eco Association Statement on Universal Acceptance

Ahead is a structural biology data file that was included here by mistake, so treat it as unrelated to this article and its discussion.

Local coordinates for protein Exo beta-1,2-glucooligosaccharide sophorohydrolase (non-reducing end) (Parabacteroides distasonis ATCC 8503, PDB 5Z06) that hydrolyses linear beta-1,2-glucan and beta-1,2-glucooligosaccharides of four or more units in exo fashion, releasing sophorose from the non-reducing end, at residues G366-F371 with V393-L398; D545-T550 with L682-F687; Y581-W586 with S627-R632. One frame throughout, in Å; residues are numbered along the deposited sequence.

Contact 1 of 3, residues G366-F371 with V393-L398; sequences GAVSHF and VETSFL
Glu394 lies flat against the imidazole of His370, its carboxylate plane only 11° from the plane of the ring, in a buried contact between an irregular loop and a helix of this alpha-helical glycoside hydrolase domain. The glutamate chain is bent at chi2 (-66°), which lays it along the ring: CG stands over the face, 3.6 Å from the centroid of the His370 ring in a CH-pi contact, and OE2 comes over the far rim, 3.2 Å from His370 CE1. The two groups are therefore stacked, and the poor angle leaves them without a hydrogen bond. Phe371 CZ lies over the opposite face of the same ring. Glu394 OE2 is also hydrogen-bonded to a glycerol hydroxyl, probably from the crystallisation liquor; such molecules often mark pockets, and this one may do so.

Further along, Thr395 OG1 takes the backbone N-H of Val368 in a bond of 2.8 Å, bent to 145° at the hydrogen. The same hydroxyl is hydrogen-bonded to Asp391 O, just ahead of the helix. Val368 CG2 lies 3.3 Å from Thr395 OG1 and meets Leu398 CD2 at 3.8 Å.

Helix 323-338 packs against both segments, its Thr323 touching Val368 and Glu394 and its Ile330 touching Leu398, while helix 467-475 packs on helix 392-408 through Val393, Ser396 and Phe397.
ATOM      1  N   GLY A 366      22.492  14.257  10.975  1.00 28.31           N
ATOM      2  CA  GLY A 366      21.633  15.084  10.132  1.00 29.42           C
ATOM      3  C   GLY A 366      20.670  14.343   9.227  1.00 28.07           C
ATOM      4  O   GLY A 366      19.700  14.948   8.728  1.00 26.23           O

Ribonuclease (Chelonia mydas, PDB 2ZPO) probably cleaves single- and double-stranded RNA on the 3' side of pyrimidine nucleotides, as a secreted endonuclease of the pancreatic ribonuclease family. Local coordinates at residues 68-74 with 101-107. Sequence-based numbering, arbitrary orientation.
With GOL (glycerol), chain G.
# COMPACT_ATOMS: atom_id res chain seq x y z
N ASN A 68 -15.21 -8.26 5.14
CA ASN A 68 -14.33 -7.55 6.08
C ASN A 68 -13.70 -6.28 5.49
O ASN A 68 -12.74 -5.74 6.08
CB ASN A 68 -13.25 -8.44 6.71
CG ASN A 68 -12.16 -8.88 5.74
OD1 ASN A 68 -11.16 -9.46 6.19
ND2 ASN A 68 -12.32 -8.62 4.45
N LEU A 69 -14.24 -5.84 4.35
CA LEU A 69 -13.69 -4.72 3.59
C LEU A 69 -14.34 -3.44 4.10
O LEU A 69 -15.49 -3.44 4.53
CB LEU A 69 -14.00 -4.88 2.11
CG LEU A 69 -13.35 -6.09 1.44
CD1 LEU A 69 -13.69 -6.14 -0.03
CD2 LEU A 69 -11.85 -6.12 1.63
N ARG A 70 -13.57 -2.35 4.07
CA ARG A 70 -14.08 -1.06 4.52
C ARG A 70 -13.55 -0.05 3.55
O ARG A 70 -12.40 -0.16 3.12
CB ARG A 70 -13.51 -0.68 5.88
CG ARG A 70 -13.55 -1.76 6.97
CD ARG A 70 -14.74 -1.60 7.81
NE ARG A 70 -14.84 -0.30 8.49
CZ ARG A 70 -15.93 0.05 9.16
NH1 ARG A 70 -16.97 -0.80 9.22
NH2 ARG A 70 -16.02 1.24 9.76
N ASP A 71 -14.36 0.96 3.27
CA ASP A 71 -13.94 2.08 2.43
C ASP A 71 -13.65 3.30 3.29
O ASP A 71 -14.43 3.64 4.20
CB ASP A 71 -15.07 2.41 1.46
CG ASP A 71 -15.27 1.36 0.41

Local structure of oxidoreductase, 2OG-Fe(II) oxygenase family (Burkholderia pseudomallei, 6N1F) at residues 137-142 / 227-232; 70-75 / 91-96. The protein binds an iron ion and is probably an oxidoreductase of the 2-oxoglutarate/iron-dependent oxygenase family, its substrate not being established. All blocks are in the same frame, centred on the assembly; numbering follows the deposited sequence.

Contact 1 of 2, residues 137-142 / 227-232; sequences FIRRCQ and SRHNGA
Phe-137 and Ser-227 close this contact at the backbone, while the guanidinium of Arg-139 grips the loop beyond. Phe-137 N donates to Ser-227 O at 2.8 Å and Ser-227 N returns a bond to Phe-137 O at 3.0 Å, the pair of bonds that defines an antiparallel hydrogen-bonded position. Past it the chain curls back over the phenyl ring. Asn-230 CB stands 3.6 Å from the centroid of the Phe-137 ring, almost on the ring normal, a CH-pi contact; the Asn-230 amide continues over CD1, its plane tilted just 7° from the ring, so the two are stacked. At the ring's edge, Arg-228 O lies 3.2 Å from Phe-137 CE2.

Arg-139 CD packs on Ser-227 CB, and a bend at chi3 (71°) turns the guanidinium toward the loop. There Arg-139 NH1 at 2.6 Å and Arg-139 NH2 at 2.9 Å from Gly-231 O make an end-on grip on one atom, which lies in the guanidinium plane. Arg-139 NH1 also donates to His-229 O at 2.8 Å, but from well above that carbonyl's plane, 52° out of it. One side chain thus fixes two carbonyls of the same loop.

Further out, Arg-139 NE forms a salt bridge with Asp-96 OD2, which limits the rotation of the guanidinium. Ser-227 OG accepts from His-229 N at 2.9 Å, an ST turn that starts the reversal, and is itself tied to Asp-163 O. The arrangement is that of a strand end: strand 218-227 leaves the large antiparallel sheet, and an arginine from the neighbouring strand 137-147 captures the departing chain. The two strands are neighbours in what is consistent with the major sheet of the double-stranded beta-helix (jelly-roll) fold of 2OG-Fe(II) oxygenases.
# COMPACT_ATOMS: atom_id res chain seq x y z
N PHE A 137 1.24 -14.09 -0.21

Please find below a statement respectfully submitted by eco Association of the German Internet Industry, an Industry Association with more than 750 members from more than 60 countries. Thank you, Thomas Rickert Director Names & Numbers eco Association of the German Internet Industry (www.eco.de) eco welcomes ICANN's initiative and its continued efforts on the issue of Universal Acceptance. We agree that Universal Acceptance is a priority matter and that a sense of urgency needs to be created. eco appreciates that ICANN's actions are limited to its role and that Universal Acceptance is an issue that needs to be addressed by a variety of stakeholders. Nonetheless, there are areas of activity, which have been described in other comments as well as in the JIG final report, which are well within ICANN's mandate. The JIG report is a result of work conducted jointly by the ccNSO and the GNSO and this report spells out concrete actions. This begs the question why such concrete activities have not been mentioned in the Abridged Roadmap with performance indicators and timelines. While ICANN should play a role of active coordination and facilitation, there are measures that ICANN can and should implement immediately. ICANN claims to be globally inclusive. However, should ICANN not be able to evidence that adequate resources have been allocated to addressing the issue of Universal Acceptance and that appropriate measures, such as the ones described in the JIG report, have been taken, ICANN will have failed to be gobally inclusive. We do recognize that third parties need to take action to make all domain names work and that their actions or a lack thereof is beyond ICANN's control, but ICANN needs to at least reach out to those players. While Universal Acceptance is an issue for both both ccTLDs as well as gTLDs and also for ASCII as well as IDN TLDs in both categories, the new gTLD Program creates an additional challenge for ICANN. During the evaluation of the new gTLD Program, the question will have to be answered whether this program has provided for consumer choice and competition. Should new gTLDs not work for e-mail, popular browsers, social media or other critical applications, the potential benefits of new TLDs will not unfold as they otherwise could. It is not sufficient for ICANN to have established a process to delegate new gTLDs, but ICANN needs to deliver on its parts of a shared responsibility towards users so they can make full use of all existing and future gTLDs.